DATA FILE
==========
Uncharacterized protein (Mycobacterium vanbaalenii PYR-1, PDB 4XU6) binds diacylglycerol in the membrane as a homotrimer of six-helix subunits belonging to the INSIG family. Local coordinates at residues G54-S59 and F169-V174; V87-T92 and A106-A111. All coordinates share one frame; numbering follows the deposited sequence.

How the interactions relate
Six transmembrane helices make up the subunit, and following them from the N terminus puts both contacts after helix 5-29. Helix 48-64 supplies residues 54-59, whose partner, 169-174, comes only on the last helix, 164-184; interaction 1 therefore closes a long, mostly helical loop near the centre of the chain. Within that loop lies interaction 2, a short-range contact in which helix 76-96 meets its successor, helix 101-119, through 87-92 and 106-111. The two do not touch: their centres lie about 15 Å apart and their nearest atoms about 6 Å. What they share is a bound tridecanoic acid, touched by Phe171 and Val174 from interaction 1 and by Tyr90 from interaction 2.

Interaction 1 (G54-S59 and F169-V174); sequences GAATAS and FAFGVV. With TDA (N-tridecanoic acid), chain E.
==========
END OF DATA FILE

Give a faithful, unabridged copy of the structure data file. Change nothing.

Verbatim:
Uncharacterized protein (Mycobacterium vanbaalenii PYR-1, PDB 4XU6) binds diacylglycerol in the membrane as a homotrimer of six-helix subunits belonging to the INSIG family. Local coordinates at residues G54-S59 and F169-V174; V87-T92 and A106-A111. All coordinates share one frame; numbering follows the deposited sequence.

How the interactions relate
Six transmembrane helices make up the subunit, and following them from the N terminus puts both contacts after helix 5-29. Helix 48-64 supplies residues 54-59, whose partner, 169-174, comes only on the last helix, 164-184; interaction 1 therefore closes a long, mostly helical loop near the centre of the chain. Within that loop lies interaction 2, a short-range contact in which helix 76-96 meets its successor, helix 101-119, through 87-92 and 106-111. The two do not touch: their centres lie about 15 Å apart and their nearest atoms about 6 Å. What they share is a bound tridecanoic acid, touched by Phe171 and Val174 from interaction 1 and by Tyr90 from interaction 2.

Interaction 1 (G54-S59 and F169-V174); sequences GAATAS and FAFGVV. With TDA (N-tridecanoic acid), chain E.